Combined with NLP advances, this could mean more interactive, chat-based functionalities in future integrated development environments. "I think in the future, coding editors will have a more chat-based interface," said Jonathan Siddharth, co-founder and CEO of Turing, a company that matches developers with employers seeking technical talent. "Every software engineer [will have] an AI assistant beside them who they can talk to when they code."
In software testing and monitoring, using machine learning techniques such as anomaly detection and predictive analytics to parse log data can help IT teams predict system failures or identify bottlenecks. Similarly, AIOps tools could use machine learning to automatically scale resource allocations based on usage patterns and suggest more efficient infrastructure setups.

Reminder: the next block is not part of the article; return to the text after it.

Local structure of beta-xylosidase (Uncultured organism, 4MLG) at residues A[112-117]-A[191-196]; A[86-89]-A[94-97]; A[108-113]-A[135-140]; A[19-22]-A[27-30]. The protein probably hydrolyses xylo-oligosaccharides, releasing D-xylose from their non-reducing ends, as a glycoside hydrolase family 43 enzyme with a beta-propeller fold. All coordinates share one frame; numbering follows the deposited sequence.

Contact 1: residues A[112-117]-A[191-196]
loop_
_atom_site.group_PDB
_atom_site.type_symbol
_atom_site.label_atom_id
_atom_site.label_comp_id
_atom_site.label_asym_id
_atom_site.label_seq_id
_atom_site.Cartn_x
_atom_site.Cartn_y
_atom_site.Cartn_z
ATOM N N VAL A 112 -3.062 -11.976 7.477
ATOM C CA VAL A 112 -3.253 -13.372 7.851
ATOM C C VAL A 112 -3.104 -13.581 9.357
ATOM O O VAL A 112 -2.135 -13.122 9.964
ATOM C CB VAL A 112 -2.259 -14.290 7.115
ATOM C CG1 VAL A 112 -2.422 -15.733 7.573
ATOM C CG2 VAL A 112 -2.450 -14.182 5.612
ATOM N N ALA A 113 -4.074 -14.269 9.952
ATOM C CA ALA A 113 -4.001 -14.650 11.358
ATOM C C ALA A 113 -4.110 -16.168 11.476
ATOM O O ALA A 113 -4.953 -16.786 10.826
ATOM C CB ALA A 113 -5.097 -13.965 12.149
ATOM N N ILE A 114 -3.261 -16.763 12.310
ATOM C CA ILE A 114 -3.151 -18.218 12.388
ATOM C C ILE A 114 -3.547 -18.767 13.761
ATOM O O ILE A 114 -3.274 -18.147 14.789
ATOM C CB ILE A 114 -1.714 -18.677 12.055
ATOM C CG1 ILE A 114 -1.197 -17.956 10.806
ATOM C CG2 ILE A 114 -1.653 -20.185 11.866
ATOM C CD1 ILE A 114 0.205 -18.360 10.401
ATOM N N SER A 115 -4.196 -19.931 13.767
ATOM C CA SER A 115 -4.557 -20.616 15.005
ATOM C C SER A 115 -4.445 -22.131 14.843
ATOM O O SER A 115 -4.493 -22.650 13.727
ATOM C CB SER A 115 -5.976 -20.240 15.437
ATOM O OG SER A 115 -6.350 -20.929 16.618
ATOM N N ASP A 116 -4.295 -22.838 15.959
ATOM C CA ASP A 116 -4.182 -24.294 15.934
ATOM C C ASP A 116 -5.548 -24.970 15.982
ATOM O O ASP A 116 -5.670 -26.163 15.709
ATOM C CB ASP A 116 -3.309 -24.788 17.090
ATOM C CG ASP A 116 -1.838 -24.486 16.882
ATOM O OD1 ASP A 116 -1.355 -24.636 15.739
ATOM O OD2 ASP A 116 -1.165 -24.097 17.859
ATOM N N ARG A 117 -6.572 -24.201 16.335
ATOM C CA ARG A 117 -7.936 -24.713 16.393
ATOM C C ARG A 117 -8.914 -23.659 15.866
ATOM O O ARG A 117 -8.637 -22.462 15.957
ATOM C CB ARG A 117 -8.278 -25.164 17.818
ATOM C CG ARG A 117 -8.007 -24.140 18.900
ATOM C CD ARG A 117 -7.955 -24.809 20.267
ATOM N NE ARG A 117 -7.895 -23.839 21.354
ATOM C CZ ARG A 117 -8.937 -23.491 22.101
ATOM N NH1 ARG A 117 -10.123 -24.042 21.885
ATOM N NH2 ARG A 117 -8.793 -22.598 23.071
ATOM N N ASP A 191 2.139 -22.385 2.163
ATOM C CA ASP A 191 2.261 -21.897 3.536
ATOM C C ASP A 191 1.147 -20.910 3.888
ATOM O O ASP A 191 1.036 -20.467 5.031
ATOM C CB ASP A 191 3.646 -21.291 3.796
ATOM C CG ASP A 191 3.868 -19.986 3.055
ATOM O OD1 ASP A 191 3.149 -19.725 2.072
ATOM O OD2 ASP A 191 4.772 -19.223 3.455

Although prompt engineering -- the practice of crafting queries for generative AI models that yield the best possible output -- has recently been a hot topic in the tech community, it's unlikely that prompt engineer will continue to be a standalone role as generative models become more adept. "I don't think 'prompt engineer' is going to be a position you're hired for," Lee said.
However, experts do expect fluency with generative AI tools to become an increasingly important skill for technical professionals. "In terms of software engineering, I think we're going to see more and more engineers who know how to prompt LLMs," Siddharth said. "I think it'll be a broadly applicable skill."
Potential challenges ahead